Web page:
# What are Contexts in Lambda Calculus?

What is a Context? Is it like a scope in C? Does it have a start and an end? Can contexts contain other contexts?

I see Contexts being used in lambda calculi type system rules, but I don't understand concretely what they are and why they are necessary. If they are too abstract, then is there some visual or metaphorical description?

Update: I am referring to "contexts" as what is to the left of ⊢ in typing calculi.

• A context is just a dictionary/hashmap/association-list consisting of name-type pairs: Given a name, if it is in the context, then it is associated a type. That is all ^_^ In some sense, this is the notion of scope in C ;-) – Musa Al-hassy Apr 26 '20 at 9:07
• Do you mean contexts as in what's to the left of $\vdash$ in typed calculi (which is what the current answer and comment are about), or contexts as in $[]$ in reduction rules (with or without types)? They are different concepts. – Gilles 'SO- stop being evil' Apr 26 '20 at 11:50

## 1 Answer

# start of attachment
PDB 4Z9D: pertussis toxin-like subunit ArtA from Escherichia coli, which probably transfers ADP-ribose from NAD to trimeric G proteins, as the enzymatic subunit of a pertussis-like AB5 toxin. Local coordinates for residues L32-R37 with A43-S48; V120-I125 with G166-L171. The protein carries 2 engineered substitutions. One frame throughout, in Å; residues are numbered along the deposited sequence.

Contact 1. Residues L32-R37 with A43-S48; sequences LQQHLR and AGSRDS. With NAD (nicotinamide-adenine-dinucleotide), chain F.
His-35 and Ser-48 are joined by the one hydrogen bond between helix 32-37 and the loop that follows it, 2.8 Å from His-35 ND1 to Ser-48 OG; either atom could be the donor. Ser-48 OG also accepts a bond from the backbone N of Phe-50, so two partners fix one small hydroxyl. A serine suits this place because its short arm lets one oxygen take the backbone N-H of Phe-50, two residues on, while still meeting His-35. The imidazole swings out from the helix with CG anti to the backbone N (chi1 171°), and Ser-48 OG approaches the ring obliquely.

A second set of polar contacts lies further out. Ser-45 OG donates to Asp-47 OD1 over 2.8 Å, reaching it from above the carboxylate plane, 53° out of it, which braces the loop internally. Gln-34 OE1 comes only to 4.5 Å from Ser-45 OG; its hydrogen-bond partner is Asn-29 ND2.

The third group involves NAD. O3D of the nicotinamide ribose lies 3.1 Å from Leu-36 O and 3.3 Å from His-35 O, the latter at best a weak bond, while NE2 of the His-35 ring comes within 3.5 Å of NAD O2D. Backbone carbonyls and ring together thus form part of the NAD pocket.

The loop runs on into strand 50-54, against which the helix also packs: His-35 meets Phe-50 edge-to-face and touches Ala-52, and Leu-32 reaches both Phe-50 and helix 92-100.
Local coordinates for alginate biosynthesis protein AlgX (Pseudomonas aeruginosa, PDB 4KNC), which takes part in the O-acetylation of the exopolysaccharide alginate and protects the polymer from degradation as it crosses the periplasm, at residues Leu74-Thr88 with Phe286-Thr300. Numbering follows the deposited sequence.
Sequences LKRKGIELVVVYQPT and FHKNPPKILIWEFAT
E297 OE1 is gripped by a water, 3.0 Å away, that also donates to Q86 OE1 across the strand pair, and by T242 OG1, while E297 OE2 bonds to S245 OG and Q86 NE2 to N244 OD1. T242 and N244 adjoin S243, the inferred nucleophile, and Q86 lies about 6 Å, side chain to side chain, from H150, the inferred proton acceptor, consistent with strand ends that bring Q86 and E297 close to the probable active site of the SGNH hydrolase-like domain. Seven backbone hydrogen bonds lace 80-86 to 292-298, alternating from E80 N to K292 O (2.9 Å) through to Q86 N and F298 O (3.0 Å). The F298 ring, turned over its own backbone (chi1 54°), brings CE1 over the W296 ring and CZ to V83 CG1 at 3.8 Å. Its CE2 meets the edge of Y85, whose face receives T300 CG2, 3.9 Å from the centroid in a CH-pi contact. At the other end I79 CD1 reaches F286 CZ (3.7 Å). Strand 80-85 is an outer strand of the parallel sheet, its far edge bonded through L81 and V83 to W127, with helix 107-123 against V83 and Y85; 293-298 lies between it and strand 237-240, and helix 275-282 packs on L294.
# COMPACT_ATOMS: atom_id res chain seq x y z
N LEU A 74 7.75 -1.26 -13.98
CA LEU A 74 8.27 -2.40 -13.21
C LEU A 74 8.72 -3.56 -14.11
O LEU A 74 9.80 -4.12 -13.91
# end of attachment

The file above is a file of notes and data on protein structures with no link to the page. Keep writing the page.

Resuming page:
Typing contexts are the way to remember previously declared variables when type-checking a program/term. The rule for term abstraction usually is something like $$\dfrac{\Gamma,x:A\vdash e : B}{\Gamma\vdash \lambda x.e : A\to B}$$ In the conclusion, $$x$$ is not in $$\Gamma$$ yet. At this point, $$x$$ is declared to be the variable of the function $$\lambda x.e$$ and this variable appears in $$e$$. So, $$x$$ is a free variable in $$e$$. The typing rule above expresses that $$\lambda x.e$$ is of type $$A\to B$$ under context $$\Gamma$$ iff $$e$$ is of type $$B$$ under context $$\Gamma,x:A$$. So in the premise of the rule, we are type-checking the body of $$\lambda x.e$$ (which is $$e$$), but we need to remember that $$x$$ (which appears free in $$e$$) is a variable of type $$A$$.